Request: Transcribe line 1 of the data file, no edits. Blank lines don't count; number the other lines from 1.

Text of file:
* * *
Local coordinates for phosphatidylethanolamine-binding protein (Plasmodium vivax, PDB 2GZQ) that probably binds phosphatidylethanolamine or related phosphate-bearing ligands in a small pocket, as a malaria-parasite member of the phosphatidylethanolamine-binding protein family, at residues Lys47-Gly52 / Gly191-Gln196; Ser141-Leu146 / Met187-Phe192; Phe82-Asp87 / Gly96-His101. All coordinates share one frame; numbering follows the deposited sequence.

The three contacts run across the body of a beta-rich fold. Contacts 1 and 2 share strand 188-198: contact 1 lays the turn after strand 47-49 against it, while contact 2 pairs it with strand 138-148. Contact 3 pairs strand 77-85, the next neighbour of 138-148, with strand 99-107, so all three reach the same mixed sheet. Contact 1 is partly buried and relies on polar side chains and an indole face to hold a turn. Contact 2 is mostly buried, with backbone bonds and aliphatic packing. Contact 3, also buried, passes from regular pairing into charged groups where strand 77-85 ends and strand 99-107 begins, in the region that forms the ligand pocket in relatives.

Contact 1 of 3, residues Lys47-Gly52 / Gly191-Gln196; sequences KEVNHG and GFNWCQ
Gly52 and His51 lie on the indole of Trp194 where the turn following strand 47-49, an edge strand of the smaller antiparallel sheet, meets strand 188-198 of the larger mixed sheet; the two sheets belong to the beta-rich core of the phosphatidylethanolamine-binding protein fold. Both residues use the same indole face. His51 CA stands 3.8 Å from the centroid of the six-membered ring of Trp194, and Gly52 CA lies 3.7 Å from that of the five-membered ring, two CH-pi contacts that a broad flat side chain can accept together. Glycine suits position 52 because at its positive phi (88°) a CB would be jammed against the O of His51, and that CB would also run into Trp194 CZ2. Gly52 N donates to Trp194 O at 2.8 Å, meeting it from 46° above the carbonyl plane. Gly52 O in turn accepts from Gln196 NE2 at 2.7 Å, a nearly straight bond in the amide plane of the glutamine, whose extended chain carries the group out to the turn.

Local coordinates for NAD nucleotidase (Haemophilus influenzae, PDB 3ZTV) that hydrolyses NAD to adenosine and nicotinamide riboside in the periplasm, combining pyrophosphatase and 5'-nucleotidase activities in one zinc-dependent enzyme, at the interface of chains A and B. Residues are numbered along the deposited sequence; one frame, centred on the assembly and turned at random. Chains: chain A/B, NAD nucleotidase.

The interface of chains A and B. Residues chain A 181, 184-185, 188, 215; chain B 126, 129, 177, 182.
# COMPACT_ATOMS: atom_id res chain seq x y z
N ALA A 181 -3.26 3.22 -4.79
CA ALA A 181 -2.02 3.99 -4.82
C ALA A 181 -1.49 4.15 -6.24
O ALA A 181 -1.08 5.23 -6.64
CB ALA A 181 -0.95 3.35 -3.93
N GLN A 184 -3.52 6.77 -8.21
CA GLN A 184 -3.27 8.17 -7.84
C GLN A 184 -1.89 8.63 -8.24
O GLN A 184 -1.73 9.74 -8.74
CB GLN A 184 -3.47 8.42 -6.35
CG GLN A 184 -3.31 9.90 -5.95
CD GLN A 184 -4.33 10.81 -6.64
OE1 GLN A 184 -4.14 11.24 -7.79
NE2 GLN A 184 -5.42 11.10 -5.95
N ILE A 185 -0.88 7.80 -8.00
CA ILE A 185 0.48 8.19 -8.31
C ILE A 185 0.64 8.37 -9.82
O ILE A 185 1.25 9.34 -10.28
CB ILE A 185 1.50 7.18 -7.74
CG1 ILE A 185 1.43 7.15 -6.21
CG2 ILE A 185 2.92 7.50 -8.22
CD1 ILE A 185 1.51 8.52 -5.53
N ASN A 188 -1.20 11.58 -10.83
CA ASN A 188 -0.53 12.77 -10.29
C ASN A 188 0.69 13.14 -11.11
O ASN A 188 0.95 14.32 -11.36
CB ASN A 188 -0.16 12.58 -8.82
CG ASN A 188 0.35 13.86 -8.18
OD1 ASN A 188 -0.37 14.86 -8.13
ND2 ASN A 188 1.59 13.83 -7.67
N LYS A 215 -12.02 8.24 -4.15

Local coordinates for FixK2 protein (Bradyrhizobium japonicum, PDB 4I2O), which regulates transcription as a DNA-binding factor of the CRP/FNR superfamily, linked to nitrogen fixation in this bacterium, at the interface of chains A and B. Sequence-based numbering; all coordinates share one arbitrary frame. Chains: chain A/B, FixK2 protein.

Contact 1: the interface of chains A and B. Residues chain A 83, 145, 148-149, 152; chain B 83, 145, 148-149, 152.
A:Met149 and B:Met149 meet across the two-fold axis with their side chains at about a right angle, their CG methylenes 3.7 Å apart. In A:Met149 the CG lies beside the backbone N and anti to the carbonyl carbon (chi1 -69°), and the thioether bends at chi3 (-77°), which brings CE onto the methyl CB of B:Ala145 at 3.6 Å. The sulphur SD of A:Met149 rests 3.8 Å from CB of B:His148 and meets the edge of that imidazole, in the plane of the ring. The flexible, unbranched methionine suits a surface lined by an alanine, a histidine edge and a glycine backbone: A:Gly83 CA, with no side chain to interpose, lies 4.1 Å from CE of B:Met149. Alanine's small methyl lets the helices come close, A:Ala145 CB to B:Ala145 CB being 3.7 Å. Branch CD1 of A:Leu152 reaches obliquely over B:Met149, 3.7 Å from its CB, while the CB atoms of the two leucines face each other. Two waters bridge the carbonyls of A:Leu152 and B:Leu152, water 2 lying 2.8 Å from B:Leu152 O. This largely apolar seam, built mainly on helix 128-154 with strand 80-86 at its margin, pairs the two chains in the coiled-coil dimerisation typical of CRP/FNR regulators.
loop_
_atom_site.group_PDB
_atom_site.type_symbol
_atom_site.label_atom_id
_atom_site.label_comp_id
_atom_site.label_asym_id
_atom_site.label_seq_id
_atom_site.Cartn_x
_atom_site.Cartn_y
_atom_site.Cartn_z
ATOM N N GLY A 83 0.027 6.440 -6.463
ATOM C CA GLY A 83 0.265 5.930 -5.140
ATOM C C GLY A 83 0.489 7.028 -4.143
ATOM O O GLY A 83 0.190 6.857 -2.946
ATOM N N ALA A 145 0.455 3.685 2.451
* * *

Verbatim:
Local coordinates for phosphatidylethanolamine-binding protein (Plasmodium vivax, PDB 2GZQ) that probably binds phosphatidylethanolamine or related phosphate-bearing ligands in a small pocket, as a malaria-parasite member of the phosphatidylethanolamine-binding protein family, at residues Lys47-Gly52 / Gly191-Gln196; Ser141-Leu146 / Met187-Phe192; Phe82-Asp87 / Gly96-His101. All coordinates share one frame; numbering follows the deposited sequence.